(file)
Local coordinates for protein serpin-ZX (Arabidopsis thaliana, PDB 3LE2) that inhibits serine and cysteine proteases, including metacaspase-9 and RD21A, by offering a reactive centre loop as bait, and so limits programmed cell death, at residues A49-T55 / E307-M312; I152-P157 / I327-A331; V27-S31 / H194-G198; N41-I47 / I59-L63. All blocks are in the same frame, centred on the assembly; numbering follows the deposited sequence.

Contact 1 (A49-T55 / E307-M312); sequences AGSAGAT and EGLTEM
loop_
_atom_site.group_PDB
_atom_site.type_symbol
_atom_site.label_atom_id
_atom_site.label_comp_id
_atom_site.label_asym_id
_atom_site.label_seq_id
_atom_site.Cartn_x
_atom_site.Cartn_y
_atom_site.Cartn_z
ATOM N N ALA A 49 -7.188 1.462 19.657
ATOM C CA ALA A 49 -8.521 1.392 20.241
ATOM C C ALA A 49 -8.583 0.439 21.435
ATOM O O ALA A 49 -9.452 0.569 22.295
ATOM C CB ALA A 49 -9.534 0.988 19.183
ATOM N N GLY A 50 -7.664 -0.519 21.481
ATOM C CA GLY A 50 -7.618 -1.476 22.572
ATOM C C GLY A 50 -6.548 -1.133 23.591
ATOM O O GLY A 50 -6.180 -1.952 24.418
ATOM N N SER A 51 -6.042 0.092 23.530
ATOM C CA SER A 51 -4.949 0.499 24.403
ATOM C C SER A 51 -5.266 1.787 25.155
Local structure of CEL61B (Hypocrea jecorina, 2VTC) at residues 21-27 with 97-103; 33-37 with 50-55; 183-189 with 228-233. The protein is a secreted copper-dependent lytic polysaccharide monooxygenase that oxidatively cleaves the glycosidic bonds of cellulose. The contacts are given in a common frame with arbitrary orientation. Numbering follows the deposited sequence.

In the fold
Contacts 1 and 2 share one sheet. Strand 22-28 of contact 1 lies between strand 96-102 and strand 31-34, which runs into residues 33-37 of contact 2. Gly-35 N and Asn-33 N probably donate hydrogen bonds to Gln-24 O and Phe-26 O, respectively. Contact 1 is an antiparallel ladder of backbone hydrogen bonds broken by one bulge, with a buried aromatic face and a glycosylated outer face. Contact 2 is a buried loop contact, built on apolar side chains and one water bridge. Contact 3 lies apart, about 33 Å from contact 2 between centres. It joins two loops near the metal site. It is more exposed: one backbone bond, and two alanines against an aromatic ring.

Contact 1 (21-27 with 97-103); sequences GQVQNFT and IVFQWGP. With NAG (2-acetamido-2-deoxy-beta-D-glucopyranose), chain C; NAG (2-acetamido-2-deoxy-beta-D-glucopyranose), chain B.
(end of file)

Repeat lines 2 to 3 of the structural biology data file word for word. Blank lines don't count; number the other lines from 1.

Contact 1 (A49-T55 / E307-M312); sequences AGSAGAT and EGLTEM
loop_